The Rise of English Nationalism and the Balkanization of Britain

The Rise of English Nationalism and the Balkanization of Britain

Mini Teaser: What if not just the institutions but the allegiances and even the identity of Britain were fundamentally to alter? Until quite recently such a hypothesis would have seemed risible. But suddenly it is not.

by Author(s): Robin Harris

The transition period to independence will, above all, be one for clear thinking and hard bargaining. A strong dose of English nationalism could avoid the sort of compromises over rights of citizenship, access to social security, and possession of military hardware that would lead to endless wrangling in the future between two neighbors with a mutual need to cooperate.

In the longer term, there are other potential gains for England's own governance from Scottish separation. The present Scottish left-wing socialist base of the Labour Party would at a stroke be excised from the new body politic. That would be highly beneficial for England. Mr. Blair would have to press ahead faster with his program of making New Labour free-market friendly so as to continue to attract the support of middle-class England, if he was to remain in government. But if he failed in that task, the disappearance of viscerally anti-Tory Scotland from the British political equation would allow the return of a Conservative administration. Either option would open the way for the radical action that all parties accept is needed, but none dares currently carry out: to curb welfare spending and the dependency culture.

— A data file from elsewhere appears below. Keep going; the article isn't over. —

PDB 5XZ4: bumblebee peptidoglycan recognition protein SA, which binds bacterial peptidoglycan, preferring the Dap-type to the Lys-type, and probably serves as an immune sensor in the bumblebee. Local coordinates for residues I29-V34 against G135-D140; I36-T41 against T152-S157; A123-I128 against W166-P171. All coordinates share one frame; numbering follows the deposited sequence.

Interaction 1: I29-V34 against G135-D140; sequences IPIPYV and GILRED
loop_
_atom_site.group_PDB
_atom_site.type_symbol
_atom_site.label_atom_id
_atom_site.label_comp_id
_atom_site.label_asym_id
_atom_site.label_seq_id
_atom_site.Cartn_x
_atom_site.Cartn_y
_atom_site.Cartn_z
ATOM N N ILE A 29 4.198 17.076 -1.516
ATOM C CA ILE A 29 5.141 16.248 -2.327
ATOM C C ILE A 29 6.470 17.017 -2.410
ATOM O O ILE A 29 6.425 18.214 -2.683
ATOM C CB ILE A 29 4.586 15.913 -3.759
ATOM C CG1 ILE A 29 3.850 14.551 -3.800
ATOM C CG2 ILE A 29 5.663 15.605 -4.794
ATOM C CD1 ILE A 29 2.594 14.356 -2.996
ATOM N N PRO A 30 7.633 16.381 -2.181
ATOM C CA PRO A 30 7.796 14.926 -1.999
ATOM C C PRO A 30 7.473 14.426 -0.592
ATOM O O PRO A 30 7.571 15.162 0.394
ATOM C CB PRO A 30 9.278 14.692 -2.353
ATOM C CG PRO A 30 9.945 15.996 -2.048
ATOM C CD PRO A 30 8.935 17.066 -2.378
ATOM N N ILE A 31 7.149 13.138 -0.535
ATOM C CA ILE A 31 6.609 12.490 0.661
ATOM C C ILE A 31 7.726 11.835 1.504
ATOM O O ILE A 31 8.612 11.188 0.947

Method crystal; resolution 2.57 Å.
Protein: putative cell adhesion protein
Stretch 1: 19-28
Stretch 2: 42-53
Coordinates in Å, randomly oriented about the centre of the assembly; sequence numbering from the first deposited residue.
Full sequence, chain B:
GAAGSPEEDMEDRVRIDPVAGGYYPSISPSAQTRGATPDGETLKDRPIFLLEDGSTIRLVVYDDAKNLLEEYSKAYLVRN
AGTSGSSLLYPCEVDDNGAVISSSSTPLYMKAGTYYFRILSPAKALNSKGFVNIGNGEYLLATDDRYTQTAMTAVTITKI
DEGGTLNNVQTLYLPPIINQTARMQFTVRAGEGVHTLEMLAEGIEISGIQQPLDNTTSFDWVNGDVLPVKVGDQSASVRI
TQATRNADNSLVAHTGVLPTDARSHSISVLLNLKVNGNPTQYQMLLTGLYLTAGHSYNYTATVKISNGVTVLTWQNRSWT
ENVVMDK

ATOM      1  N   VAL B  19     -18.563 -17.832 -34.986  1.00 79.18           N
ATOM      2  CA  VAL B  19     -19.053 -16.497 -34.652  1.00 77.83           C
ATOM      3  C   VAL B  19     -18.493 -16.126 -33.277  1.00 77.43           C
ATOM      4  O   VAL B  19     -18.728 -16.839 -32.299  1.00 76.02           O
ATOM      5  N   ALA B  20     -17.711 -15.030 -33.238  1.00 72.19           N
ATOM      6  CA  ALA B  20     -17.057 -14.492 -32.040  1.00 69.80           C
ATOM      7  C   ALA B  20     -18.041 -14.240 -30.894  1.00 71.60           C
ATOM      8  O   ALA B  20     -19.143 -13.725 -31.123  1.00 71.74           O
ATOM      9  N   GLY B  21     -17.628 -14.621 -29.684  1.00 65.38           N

Still unanswered questions about the country's international orientation and role could also at last be openly addressed. A fundamental re-assessment of English Britain's relationship with Europe, and even integration within an Atlantic Free Trade Area, would become possibilities, once the mirage of Scottish "Independence in Europe" had disappeared from the horizon. All of which suggests that with sickly states as with stricken individuals, victims both of prolonged misdiagnosis and maltreatment, amputation, though painful and inherently undesirable, may ultimately be part of the remedy - as long as the patient is strong in heart and mind and retains the will to live.

Robin Harris was director of the Conservative Research Department and a member of Prime Minister Margaret Thatcher's Downing Street Policy Unit. He is now a freelance writer.

Essay Types: Essay